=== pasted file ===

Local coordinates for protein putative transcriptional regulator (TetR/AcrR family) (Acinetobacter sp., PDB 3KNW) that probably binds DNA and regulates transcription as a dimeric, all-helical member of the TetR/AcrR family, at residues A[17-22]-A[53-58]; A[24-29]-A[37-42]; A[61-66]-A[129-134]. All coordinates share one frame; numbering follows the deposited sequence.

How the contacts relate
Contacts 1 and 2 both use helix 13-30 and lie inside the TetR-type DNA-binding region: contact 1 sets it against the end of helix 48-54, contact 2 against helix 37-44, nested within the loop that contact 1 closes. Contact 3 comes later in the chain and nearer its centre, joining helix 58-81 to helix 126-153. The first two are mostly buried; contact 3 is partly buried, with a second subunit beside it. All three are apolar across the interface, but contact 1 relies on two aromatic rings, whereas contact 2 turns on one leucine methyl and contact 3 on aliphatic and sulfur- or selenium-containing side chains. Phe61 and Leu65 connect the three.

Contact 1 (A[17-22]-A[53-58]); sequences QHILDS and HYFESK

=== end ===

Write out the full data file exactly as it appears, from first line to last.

Local coordinates for protein putative transcriptional regulator (TetR/AcrR family) (Acinetobacter sp., PDB 3KNW) that probably binds DNA and regulates transcription as a dimeric, all-helical member of the TetR/AcrR family, at residues A[17-22]-A[53-58]; A[24-29]-A[37-42]; A[61-66]-A[129-134]. All coordinates share one frame; numbering follows the deposited sequence.

How the contacts relate
Contacts 1 and 2 both use helix 13-30 and lie inside the TetR-type DNA-binding region: contact 1 sets it against the end of helix 48-54, contact 2 against helix 37-44, nested within the loop that contact 1 closes. Contact 3 comes later in the chain and nearer its centre, joining helix 58-81 to helix 126-153. The first two are mostly buried; contact 3 is partly buried, with a second subunit beside it. All three are apolar across the interface, but contact 1 relies on two aromatic rings, whereas contact 2 turns on one leucine methyl and contact 3 on aliphatic and sulfur- or selenium-containing side chains. Phe61 and Leu65 connect the three.

Contact 1 (A[17-22]-A[53-58]); sequences QHILDS and HYFESK